A South Australian council is the latest body to investigate banning helium balloons in outdoor areas.
Victor Harbor Council is looking at the move in a bid to protect native and marine wildlife from the deadly effects of latex remnants*.
It would become the first council in South Australia to ban the use of gas-filled balloons on land under its control, should it vote to introduce the by-law* in coming months.
If it approves the ban, it would join the entire state of New South Wales, the Sunshine Coast and Cottesloe in Western Australia as regions that have already legally blocked the intentional* release of helium balloons outdoors.
Victor Harbor councillor Moira Jenkins proposed the ban, saying the council should show “leadership” in the wake of complaints about pollution at the town’s Christmas pageant.
“During the pageant there were balloons on floats and some got loose, flying into the air, and a number of residents raised concerns with me about that,” Ms Jenkins said.
“We’re a coastal community and there is a very high risk of those balloons going into the ocean and ending up being eaten by penguins, fish and dolphins.”
Balloons, plastic bags and bottles were the three most harmful pollutants* that threaten marine wildlife, according to a 2016 study by the CSIRO.
Victor Harbor’s South Coast Environment Centre supported the move and believed bubbles, streamers, ribbons and flags should be used as an alternative.
“Given there are alternatives people can use to celebrate or commemorate with rather than balloons, why celebrate a life by harming another?” centre co-ordinator Gayl Males said.
“When let go, they can blow high into the air, then burst or deflate and return to pollute, sometimes hundreds of miles from where they were released … turning deadly.”
Ms Males said there were several interstate campaigns to ban balloons, including by Zoos Victoria which had more than 23,000 people blow bubbles at an MCG cricket game this month to raise awareness on the environmental impact of balloons.
When Cottesloe Council introduced a ban in September last year, Mayor Jo Dawkins said:
“The reasoning behind this was, there is environmental concerns, fish and birds and other animals are being found with the remnants of rubber and plastic in their bodies.”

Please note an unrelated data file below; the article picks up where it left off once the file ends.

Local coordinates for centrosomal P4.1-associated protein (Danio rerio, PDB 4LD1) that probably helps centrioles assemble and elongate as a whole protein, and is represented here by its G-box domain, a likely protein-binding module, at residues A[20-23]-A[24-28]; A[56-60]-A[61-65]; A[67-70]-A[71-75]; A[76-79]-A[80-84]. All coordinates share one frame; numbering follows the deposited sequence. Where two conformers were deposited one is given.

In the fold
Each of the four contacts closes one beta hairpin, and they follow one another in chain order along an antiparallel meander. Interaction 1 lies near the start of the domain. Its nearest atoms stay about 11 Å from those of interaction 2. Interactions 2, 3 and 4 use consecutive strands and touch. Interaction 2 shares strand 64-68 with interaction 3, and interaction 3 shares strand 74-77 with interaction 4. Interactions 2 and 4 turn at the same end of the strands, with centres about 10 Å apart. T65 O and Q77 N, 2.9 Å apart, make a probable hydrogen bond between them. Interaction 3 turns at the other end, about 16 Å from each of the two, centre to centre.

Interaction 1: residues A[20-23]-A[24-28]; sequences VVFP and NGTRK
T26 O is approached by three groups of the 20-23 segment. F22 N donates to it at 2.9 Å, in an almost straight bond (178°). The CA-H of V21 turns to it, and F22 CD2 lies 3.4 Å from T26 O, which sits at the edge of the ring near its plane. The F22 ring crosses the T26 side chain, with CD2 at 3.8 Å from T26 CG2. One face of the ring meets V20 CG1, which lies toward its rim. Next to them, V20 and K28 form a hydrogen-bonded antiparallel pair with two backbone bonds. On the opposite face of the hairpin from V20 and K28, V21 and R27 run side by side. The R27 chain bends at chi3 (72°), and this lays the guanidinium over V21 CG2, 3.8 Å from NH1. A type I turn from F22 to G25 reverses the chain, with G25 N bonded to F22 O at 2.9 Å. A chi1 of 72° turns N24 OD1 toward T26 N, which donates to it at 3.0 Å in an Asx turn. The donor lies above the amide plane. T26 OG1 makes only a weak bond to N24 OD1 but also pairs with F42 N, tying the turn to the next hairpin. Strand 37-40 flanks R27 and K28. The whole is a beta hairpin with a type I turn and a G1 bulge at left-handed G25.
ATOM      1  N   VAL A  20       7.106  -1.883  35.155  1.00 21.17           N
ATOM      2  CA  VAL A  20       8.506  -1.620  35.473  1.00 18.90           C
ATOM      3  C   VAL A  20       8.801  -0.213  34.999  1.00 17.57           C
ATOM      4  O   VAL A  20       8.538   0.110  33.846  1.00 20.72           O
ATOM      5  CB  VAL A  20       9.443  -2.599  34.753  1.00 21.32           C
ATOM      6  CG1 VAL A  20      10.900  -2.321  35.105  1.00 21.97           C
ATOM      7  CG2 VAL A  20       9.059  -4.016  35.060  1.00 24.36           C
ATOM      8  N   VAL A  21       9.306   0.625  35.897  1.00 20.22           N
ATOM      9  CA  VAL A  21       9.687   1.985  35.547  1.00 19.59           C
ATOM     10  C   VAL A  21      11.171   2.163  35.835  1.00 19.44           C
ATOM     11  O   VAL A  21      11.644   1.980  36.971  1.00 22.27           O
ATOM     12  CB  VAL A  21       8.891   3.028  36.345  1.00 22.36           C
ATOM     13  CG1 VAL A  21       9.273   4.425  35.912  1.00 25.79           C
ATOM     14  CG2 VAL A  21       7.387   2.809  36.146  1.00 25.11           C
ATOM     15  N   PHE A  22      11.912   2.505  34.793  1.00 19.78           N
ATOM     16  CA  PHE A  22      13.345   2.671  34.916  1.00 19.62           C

Cottesloe councillor Phil Angers said the motion did not prevent helium balloons altogether.
“I still think a kid’s party should be allowed to have balloons in the house as long as they don’t let them blow away,” he said.
Party supply shop owners, however, are concerned for the future of their stores should the release of helium balloons be banned outdoors.
South Australia’s Peter Van The Party Man store owner, Mark Van, said he believed items that caused more damage to native and marine wildlife included plastic bags, fishing lines and nets.
- remnants: what is left behind when something is broken or removed
- by-law: a rule made by a local authority or corporation
- intentional: done on purpose
- pollutants: something that pollutes something, especially water or the atmosphere
LISTEN TO TODAY’S STORY
1. Balloon ban
After reading this article, outline the reasons for and against banning helium balloons in outdoor areas. Use the headings: FOR // AGAINST
Do you believe helium balloons should be banned in outdoor areas? Why/why not?
Extension: Brainstorm a list of events and celebrations where helium balloons may be used outdoors. Beside each point, write an alternative way to celebrate rather than using these types of balloons.
Time: Allow 15 minutes
Curriculum links: English
2. Marine pollutants
Work with a partner to create a poster educating others on the main pollutants that threaten native and marine wildlife and how we can prevent them.
Extension: Write a letter/email to your local council outlining the reasons why you believe that helium balloons should be banned for outdoor use in your town.
Time: Allow 40 minutes
Curriculum links: English, Critical & Creative thinking, Personal & Social
After reading the article, with a partner, highlight as many pieces of punctuation as you can find in green. Discuss how these are being used, where and how often. What level of the punctuation pyramid is the journalist using in this article?
Activity: Download and print the 1-6 grid twice (see attached)
You will also need a dice between pairs.
Pick 6 different pieces of punctuation to use in the next activity, try and pick some easy and some challenging ones.
Write a different piece of punctuation in each of the 1-6 grid spaces.
Think of a topic… Recess Time
Roll the dice and whichever piece of punctuation you roll, you have to try and use to create a sentence about the topic. You can either say the sentence verbally and you will need to ‘act out’ the punctuation as you speak. Or you can write it down and show where the punctuation needs to go.
Earn a point for each piece of punctuation used.
e.g. Recess is my favourite break at school, because Mum always packs me a yummy treat.
Take turns, going back and forth. After 3 turns each, change the topic.
IN ONE SENTENCE, TELL US WHAT YOU LIKE ABOUT TODAY’S STORY
Please avoid one-word answers. Tell us exactly what you enjoyed in the story.